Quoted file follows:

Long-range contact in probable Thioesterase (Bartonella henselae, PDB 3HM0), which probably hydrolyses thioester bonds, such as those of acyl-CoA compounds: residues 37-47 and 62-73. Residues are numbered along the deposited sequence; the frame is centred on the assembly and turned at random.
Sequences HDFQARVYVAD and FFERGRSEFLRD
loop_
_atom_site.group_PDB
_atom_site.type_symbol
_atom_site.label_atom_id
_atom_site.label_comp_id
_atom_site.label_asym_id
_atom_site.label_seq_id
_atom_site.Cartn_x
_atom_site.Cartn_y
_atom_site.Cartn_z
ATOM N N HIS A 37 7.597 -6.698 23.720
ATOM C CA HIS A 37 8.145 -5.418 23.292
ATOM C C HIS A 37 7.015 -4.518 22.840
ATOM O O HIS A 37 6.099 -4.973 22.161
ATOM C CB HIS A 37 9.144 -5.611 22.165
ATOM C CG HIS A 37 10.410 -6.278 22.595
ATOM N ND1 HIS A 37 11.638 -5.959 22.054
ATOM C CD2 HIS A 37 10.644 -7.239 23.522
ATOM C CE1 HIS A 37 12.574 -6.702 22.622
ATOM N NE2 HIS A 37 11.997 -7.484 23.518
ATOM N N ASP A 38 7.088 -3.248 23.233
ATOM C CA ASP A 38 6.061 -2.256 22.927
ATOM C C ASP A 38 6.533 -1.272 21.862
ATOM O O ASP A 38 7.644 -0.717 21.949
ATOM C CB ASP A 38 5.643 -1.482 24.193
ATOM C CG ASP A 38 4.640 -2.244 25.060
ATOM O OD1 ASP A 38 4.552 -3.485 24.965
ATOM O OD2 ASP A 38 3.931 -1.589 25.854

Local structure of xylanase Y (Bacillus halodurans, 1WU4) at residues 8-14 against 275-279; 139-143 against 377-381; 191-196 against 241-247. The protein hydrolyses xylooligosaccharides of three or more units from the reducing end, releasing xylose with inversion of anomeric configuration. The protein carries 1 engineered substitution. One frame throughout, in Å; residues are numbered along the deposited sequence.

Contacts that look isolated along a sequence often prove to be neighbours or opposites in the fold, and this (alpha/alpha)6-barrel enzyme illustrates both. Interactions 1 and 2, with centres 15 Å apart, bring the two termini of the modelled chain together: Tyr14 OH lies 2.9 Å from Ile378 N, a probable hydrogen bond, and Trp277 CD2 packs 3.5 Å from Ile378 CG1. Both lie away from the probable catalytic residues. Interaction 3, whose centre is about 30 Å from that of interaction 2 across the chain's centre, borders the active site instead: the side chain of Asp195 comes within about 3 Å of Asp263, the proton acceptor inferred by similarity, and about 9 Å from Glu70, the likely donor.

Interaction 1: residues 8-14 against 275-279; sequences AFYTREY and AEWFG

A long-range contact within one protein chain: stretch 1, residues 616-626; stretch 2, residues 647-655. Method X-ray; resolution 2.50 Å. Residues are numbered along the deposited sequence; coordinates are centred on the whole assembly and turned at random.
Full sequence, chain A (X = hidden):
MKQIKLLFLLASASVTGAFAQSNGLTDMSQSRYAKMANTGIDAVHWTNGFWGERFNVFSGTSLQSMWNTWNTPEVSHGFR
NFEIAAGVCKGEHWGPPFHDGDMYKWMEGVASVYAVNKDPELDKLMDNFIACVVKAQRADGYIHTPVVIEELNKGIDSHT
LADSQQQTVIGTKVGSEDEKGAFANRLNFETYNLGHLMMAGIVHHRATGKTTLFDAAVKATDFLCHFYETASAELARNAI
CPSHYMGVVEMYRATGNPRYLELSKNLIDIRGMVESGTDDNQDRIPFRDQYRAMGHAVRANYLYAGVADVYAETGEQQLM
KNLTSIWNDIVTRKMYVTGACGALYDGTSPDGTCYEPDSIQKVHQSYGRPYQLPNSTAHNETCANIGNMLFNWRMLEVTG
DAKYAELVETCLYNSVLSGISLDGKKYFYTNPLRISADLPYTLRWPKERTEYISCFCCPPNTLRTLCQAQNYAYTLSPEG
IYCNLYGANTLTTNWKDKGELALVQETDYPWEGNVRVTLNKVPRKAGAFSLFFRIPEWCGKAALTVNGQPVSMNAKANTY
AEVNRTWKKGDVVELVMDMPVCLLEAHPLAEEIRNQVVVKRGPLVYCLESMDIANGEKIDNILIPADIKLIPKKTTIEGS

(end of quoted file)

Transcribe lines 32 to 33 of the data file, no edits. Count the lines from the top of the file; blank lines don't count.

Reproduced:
Contacts that look isolated along a sequence often prove to be neighbours or opposites in the fold, and this (alpha/alpha)6-barrel enzyme illustrates both. Interactions 1 and 2, with centres 15 Å apart, bring the two termini of the modelled chain together: Tyr14 OH lies 2.9 Å from Ile378 N, a probable hydrogen bond, and Trp277 CD2 packs 3.5 Å from Ile378 CG1. Both lie away from the probable catalytic residues. Interaction 3, whose centre is about 30 Å from that of interaction 2 across the chain's centre, borders the active site instead: the side chain of Asp195 comes within about 3 Å of Asp263, the proton acceptor inferred by similarity, and about 9 Å from Glu70, the likely donor.

Interaction 1: residues 8-14 against 275-279; sequences AFYTREY and AEWFG